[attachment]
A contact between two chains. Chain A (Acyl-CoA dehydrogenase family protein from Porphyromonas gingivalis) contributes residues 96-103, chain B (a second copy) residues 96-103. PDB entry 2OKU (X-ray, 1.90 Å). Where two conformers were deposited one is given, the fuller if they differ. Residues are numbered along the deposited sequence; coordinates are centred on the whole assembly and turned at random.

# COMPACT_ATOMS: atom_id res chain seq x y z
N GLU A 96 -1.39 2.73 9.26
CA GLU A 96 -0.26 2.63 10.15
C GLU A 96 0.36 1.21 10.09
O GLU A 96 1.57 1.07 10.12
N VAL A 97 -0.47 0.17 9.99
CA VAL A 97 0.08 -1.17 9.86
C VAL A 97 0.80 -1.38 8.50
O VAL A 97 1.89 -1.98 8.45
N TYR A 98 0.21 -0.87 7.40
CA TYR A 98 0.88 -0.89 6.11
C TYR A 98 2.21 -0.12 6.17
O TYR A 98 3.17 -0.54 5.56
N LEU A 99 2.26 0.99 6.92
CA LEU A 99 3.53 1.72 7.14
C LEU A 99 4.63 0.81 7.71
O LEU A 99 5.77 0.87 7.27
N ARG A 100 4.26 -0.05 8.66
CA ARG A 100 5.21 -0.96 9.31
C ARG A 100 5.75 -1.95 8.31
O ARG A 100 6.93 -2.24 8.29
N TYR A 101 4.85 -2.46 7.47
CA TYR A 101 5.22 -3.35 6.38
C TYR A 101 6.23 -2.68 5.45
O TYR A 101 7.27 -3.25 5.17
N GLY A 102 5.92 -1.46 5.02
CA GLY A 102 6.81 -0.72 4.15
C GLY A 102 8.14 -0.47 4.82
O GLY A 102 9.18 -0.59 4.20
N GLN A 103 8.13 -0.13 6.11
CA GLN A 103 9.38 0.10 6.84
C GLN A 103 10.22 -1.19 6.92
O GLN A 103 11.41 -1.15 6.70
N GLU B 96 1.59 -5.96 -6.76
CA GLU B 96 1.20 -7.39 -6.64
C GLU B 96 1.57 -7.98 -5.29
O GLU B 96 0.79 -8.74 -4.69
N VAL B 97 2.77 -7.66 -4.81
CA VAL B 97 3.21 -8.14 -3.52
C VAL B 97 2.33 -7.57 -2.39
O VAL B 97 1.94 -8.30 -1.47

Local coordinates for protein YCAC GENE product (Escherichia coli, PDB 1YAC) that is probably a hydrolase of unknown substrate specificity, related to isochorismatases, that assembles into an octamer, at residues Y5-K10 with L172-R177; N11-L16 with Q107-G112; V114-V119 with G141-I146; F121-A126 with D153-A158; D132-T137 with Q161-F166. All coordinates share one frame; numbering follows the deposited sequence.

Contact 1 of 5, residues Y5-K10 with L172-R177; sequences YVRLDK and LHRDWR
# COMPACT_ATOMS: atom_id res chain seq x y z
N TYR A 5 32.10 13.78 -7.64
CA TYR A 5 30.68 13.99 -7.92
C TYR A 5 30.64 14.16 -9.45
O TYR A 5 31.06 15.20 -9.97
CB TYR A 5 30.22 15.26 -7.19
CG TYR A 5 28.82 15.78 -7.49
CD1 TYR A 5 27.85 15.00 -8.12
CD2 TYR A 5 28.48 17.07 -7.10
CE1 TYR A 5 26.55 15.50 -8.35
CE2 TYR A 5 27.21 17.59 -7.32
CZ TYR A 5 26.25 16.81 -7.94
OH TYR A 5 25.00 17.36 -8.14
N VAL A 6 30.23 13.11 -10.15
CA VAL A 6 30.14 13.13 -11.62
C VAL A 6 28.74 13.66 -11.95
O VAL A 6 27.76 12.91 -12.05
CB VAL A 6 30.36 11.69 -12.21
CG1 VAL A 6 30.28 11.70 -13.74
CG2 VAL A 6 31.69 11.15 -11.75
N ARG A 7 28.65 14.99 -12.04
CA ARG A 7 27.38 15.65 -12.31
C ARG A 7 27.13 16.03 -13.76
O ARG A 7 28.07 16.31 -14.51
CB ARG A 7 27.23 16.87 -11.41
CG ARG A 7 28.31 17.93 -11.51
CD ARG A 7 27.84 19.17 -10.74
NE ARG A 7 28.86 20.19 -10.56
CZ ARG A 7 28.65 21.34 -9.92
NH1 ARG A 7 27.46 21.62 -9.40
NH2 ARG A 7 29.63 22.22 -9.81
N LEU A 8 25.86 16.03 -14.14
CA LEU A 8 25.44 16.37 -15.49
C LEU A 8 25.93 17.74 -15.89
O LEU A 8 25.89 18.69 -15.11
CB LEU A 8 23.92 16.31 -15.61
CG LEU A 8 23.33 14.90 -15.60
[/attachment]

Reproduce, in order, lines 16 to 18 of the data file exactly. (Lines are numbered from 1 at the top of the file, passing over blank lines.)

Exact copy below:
CA LEU A 99 3.53 1.72 7.14
C LEU A 99 4.63 0.81 7.71
O LEU A 99 5.77 0.87 7.27